His defense strategy was largely built on the same arguments as in Furchner's case: the accused was just a “small cog” in a vast mechanism, knew nothing about the atrocities happening in the camp, and therefore should not be held responsible, especially at such an advanced age. Throughout the entire process, Schutz was inconsistent in his statements and even claimed that during the war years, he worked on a farm. On the day of the verdict, he stated that he had been a law-abiding citizen all his life, had not done “anything wrong at all,” and couldn't understand why he suddenly found himself in the defendant's seat.

The prosecution managed to provide documentary evidence that Josef Schutz had served in the SS and had been part of the guard at Sachsenhausen. Furthermore, he “knowingly and willingly” participated in mass killings—specifically aiding in the “shooting of Soviet prisoners of war in 1942” and the murder of inmates using the poisonous gas Zyklon B. He was 21 years old at the time.

Schutz “knowingly and willingly” participated in mass killings

Another recent figure in a trial was a former “comrade” of Irmgard Furchner — Bruno Dey, who, during the last few months of the war, was a watchtower guard at Stutthof. During this time, more than five thousand people perished in the concentration camp. In the summer of 2020, a Hamburg court sentenced him to two years of probation. During the hearings, the 93-year-old Dey confessed that he saw “emaciated figures” of inmates and heard their screams from the gas chambers, but he only truly realized the “true extent of horror and suffering” now, thanks to the testimonies of witnesses and historians. At the same time, he emphasized that he felt no guilt: “I personally did not harm anyone. I just stood in the tower and followed orders.” “Do you still consider yourself just an observer, although in reality you were a participant in this man-made hell,” the judge objected when reading the verdict. “All this was just a routine for you.”

Bruno Dey
Bruno Dey

One of the main arguments of the prosecution in Bruno Dey's case was the fact that he entered Stutthof as a Wehrmacht soldier and only joined the SS a month later. This means that Dey could have requested a transfer to another unit, but he chose to stay in the camp. According to the defense's claim, he was too immature to make such a decision — he was only 17 years old when he joined the service. However, the court held that young age cannot serve as an excuse. The horrors of Stutthof and other Nazi concentration camps became possible only because hundreds of thousands of ordinary people, similar to the defendant Dey, managed to reconcile with their conscience, concluded the judge.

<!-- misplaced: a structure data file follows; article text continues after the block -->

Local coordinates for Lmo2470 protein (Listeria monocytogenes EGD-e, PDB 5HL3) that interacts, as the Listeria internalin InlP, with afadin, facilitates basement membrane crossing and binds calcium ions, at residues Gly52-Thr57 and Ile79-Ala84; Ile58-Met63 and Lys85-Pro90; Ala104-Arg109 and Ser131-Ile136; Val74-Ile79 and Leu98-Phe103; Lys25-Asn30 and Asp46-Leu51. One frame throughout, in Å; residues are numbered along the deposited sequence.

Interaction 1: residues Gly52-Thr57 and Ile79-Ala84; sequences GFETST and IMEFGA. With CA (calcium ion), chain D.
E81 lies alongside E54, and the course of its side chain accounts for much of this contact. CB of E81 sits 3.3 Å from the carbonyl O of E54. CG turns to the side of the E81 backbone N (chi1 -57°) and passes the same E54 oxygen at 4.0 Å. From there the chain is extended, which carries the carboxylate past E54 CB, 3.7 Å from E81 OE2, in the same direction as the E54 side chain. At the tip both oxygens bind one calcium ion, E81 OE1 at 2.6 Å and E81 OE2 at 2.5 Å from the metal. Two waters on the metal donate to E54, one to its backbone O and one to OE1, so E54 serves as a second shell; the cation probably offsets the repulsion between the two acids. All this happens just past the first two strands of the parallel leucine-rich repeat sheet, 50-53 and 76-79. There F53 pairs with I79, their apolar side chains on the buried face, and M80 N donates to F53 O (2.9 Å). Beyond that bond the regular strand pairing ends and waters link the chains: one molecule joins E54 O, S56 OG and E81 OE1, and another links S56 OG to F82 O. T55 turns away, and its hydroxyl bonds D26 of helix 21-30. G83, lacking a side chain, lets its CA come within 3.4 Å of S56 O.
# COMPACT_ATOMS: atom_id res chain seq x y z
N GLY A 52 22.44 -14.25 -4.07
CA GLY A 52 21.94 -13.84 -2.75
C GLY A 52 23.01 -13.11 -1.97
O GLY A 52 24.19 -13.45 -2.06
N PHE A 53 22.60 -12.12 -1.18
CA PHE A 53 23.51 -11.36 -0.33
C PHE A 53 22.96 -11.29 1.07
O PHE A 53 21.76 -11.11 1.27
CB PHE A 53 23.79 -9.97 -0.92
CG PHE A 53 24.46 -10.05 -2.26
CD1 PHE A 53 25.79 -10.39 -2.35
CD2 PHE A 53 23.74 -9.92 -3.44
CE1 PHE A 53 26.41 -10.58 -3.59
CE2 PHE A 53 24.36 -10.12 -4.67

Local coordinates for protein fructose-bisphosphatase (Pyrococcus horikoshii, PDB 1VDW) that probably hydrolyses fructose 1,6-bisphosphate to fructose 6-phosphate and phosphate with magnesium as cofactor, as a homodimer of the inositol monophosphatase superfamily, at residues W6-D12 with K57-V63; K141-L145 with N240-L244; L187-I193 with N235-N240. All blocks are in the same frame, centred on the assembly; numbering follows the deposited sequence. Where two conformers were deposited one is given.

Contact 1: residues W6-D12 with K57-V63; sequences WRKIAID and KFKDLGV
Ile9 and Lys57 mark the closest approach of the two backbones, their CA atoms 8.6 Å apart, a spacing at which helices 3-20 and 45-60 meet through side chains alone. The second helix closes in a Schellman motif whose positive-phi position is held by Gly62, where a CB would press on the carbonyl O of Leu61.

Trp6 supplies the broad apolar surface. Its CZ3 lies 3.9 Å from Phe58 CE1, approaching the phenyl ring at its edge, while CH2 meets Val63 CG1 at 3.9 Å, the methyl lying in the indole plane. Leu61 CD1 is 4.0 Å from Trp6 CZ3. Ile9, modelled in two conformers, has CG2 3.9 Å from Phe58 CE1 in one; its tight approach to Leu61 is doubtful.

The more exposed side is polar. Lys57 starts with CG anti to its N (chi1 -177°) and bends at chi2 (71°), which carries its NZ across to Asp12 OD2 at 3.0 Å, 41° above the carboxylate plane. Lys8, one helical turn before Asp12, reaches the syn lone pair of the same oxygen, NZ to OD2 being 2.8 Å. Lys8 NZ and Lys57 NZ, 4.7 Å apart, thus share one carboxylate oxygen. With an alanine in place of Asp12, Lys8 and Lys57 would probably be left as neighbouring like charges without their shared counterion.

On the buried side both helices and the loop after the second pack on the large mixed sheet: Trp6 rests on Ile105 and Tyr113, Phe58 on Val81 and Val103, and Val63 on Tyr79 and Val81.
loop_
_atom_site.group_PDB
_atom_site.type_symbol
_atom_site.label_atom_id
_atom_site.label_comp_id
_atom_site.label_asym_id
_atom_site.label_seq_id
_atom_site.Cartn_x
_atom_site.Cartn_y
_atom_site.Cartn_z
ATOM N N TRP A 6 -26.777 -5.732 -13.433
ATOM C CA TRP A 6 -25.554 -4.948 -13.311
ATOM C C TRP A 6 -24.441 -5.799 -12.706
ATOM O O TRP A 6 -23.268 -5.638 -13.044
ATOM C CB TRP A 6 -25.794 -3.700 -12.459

Another notable trial took place in April 2015 in Hanover. At that time, the “accountant of Auschwitz” Oskar Gröning was sentenced to four years in prison. He was found complicit in the extermination of no fewer than 300,000 Hungarian Jews deported to the largest death camp from May to July 1944. In Auschwitz, the former bank clerk and devoted Nazi Gröning was involved in collecting and sorting the money and other valuable belongings of the inmates. He also supervised the dispatch of confiscated property to the SS headquarters in Berlin. Although personally he didn't kill anyone, the court concluded that through his service, Oskar Gröning supported the viability of the criminal regime.

Oskar Gröning
Oskar Gröning

After the war, Gröning managed to avoid punishment twice due to a “lack of sufficient grounds for suspicion” — first in 1947 and then in the 1980s. Unlike many other Nazi criminals, he openly spoke about his past (particularly in the BBC documentary) and even condemned Holocaust deniers. Nevertheless, during the legal proceedings, Gröning stated that he was willing to share only moral, but not legal, guilt for what had happened. The “accountant of Auschwitz” never spent a day in prison: in 2018, after a series of appeals, he passed away at the age of 96.

However, according to several researchers, the outcome of such trials is of secondary importance. “Symbolic justice is better than none,” says the well-known “Nazi hunter,” Director of the Jerusalem office of the Simon Wiesenthal Center, Efraim Zuroff. Edith Raim adds:

“One could easily say, it is pointless to drag old people to courts and confront them with their crimes of 70 and more years ago. Do these senior citizens pose a danger to society? Clearly not. Yet, for our society it is important to see justice being done, and for survivors it is evidently crucial to have their suffering acknowledged in public.”

Most importantly, each one of these cases serves as an important reminder that there is no statute of limitations on state sponsored atrocities, and that such atrocities could not happen without the participation of thousands of small cogs in the destructive machine, says Lawrence Douglas, a professor of law and jurisprudence at Amherst College, in an interview with The Insider.

There is no statute of limitations for crimes against humanity

Justice: slow yet steady

Not everyone approves of the practice that involves bringing 90-year-olds to trial. The main argument of critics is that the German judicial system is trying to make up for what was missed in previous decades.

Most of the trials of Nazi criminals took place immediately after the end of the war. The main trial took place in November 1945 when 21 high-ranking officials of the Third Reich (including Hermann Göring, Joachim von Ribbentrop, and Julius Streicher, the publisher of the anti-Semitic newspaper “Der Stürmer”) stood before the International Military Tribunal in Nuremberg. Twelve defendants were sentenced to death, three to life imprisonment, and four to 10-20 years in prison.